To illustrate, consider the difference between a natural "disaster" and a human act of violence. Were a tree to fall on one's home, killing a member of their family, despite intense suffering over their loss, the concept of vengeance, or "justice" applied to the tree would be absurd. However, absurd as it may be, the human impulse is still active - who among us has not stubbed their toe on some piece of furniture and not cursed it in a fit of pain-induced delirium? Yet we immediately recognize it as a completely irrational impulse and chide ourselves for making such a ridiculous feat of illogic. The inanimate object had no intent to harm: and so vengeance is predicated on an illusion.

Yet this is what determinism reduces human behavior to. As people's choices are "animated" by processes set in motion beyond their control, they can be considered "inanimate". And this is indeed the concession we make for many human behaviors. If one is deemed insane, or mentally incompetent, as horrific as their actions may have been, we are forced to remind ourselves that they were operating with mental faculties beyond their control. This is certainly the case with small children. When a two year old hits his playmate in the face with a stick out of anger, we scold him (rehabilitation), but well understand that his behavior was limited by his cognition. Determinism simply extends this conceit to the entire human race, at every level of cognition. Just as the child's consciousness is seen as existing within a framework of cognitive and social development, determinism sees the adult as operating within the same boundaries, just at a higher level of complexity.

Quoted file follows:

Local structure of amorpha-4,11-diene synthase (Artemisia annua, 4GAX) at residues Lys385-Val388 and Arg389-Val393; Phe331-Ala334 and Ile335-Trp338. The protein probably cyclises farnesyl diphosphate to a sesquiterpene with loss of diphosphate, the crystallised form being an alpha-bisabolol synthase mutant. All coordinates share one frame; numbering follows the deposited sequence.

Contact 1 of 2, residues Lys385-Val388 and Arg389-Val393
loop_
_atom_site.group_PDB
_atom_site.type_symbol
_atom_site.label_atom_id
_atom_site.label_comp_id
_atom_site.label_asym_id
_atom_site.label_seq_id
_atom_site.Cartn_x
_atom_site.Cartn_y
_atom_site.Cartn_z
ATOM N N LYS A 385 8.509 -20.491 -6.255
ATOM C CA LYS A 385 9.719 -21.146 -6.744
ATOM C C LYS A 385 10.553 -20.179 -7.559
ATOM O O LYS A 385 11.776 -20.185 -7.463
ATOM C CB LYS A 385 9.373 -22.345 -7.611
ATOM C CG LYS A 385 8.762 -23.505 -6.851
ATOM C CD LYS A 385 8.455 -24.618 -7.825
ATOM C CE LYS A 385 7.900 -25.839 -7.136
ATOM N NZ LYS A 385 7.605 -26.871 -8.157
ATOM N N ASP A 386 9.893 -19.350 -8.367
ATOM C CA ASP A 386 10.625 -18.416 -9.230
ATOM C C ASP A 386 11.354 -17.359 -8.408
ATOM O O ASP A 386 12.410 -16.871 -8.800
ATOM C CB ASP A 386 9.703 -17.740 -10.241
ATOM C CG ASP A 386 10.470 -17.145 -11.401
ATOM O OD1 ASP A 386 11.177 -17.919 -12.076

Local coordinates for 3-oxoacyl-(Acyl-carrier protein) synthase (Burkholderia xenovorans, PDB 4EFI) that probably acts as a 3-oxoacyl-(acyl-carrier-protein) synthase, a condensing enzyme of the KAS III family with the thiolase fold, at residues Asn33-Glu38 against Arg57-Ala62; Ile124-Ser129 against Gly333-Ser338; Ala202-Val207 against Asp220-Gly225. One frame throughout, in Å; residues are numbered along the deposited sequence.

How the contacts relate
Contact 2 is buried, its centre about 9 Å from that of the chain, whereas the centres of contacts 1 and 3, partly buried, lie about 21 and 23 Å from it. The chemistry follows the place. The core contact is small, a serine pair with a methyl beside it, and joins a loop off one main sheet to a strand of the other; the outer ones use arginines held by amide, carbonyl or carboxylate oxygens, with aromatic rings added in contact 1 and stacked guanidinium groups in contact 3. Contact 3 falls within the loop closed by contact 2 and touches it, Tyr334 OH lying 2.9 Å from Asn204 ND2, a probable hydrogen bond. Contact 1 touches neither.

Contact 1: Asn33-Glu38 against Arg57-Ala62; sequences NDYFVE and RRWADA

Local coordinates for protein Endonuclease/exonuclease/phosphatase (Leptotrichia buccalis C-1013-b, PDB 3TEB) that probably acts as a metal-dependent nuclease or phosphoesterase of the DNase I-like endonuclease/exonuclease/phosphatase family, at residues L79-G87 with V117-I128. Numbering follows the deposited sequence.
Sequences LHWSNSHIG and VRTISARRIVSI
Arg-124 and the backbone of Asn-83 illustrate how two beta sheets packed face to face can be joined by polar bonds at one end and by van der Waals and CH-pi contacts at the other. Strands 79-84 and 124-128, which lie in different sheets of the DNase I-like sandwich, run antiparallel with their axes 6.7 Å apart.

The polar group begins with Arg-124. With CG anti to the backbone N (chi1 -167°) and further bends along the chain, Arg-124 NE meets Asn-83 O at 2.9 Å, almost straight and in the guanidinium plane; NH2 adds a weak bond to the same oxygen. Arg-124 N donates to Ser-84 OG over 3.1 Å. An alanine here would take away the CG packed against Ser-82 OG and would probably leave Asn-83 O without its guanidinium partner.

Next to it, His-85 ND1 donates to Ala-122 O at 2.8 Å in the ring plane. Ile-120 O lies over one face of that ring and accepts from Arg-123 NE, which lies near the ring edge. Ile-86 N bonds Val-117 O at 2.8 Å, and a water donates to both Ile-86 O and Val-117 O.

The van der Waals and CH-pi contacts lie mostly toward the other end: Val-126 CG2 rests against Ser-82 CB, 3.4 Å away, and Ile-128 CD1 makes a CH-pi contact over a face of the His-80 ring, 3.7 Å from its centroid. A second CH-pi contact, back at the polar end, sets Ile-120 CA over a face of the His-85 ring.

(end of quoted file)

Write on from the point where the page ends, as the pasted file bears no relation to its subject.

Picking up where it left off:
For next time...